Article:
A CAMPAIGN group has hit out at Worcestershire’s £3m bus cuts - saying it would “be a disaster” if the services disappeared.

The Campaign for Better Transport says councils across the country are allowing bus cuts to reach “critical levels”.

The group has unearthed information revealing that up to 10 counties are considering scrapping all subsidised transport next year - cutting £48m slashed from spending.

Worcestershire County Council has already launched a consultation to remove its entire £3m yearly subsidy from 88 bus services next September, running on 43 routes.

The group says councils in Oxfordshire, Cumbria, North Yorkshire, Dorset, Essex and Nottinghamshire are among those looking to do the same.

Martin Abrams, from the Campaign for Better Transport, said: “Cuts to bus services are now reaching critical levels.

“We have seen services lost year-on-year and with further deep cuts planned next year, some authorities may stop supporting buses altogether.

"This is a watershed moment - if the Government doesn't take action to help support buses, we will see whole networks disappear.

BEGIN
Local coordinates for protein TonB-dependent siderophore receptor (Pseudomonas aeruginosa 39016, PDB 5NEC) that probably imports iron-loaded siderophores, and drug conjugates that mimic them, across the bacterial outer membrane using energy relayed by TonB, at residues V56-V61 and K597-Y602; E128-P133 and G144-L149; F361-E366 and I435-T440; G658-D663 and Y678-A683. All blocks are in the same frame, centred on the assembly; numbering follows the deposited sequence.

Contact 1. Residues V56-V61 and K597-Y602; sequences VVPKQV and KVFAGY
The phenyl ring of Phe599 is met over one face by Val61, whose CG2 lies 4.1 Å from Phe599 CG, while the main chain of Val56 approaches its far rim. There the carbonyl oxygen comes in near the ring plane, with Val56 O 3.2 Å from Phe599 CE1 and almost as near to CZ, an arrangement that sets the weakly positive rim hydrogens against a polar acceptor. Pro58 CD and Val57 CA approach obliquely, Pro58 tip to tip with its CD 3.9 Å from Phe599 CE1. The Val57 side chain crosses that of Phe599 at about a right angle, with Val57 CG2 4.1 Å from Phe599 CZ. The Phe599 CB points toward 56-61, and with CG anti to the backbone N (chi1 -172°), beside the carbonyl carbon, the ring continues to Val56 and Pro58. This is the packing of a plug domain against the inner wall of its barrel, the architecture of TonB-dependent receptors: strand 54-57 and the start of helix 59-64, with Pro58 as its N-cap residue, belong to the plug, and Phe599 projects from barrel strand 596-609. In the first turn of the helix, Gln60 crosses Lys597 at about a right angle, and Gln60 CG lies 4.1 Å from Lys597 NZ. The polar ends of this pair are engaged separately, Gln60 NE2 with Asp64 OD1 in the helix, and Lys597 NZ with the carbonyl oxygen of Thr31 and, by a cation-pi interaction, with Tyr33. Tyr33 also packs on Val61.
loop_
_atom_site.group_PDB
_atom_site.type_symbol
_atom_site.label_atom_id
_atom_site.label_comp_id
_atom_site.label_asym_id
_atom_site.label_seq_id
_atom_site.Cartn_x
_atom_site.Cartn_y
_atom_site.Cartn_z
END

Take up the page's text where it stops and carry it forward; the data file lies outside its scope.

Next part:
"Politicians both locally and in Westminster need to understand how important buses are.

"They may not be as politically sexy as big transport projects but they make a significant difference to the economy, the environment and to wider society.

“It would be a disaster if whole networks were allowed to disappear.”

Counties making year-on-year cuts of more than 10 per cent to support for buses include Shropshire, Hertfordshire, Cambridgeshire, West Berkshire, Hampshire, Surrey, West Sussex, Wiltshire, Dorset and Gloucestershire.

A report by the campaign group recommends launching new minimum standards for subsidised buses, and increasing their popularity by increasing the take-up of concessionary travel.

The funding set for the chop in Worcestershire includes the two park and ride services in Worcester, at Sixways and Perdiswell.

The county council is still talking to operators about saving some services by charging higher fares, altering routes, or both.

Councillor John Smith, the cabinet member for highways and transportation, said: “We all know the Government is reducing funding to all local authorities and we’re having to pull back our horses.

“We’ve had to look at every area of spending, this isn’t an easy or popular thing to do.

“Some routes cost us £8-£9 per passenger and that isn’t a good use of resources.

“If by talking to operators, we can make some of these routes commercially viable that’s what we’ll do.”

The services under threat include swathes of weekend and evening buses, affecting every town and city in the county as well as rural areas.